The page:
By Della Bradshaw
Published: July 23 2006 17:27 | Last updated: July 23 2006 17:27
When the dotcom bubble burst in 2000 it was not just budding entrepreneurs and investors who had their fingers burnt. Business school professors who had pinned their hopes on teaching e-commerce and information technology courses also felt the pain. These days, though, it would seem that IT is increasingly creeping back on to the agenda in US business schools.
A recent survey by two professors at the Stern School of Business at New York University revealed that 43 out of 45 US business school deans interviewed believed that it was critical for executives of the future to have a clear understanding of how IT affected business and society.
Nearly half the deans interviewed believed IT was central to accelerating globalisation and was a significant contributor to wealth creation, according to Vasant Dhar, professor of information systems, and Arun Sundararajan, assistant professor, the authors of the report.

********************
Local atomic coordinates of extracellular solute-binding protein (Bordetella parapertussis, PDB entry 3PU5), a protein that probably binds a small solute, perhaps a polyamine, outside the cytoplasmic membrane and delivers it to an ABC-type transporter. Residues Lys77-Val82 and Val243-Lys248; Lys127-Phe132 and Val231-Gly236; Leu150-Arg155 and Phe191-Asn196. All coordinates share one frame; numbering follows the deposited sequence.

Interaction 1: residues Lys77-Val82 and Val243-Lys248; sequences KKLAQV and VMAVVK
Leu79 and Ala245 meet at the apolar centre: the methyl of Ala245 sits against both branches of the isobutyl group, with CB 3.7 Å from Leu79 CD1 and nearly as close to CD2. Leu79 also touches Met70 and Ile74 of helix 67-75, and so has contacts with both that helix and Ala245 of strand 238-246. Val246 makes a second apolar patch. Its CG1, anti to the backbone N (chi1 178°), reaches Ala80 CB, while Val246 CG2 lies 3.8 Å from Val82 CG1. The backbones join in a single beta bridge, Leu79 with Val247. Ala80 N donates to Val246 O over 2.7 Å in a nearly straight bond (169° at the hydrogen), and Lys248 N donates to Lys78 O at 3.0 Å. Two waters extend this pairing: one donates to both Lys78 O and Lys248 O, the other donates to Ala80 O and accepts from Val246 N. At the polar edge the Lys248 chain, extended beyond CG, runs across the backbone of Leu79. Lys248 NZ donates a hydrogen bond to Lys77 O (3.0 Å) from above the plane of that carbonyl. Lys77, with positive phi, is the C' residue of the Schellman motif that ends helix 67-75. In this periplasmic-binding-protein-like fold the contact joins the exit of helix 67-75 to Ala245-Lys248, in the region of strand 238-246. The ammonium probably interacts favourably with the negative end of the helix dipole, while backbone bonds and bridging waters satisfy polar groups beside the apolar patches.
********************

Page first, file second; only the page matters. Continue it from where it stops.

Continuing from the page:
Some 27 per cent of those questioned believed that investment in IT was critical to the success of organisations and that successful managers needed to be able to make those decisions, while more than one-quarter also believed that being a successful executive depended on the creative use of electronic data
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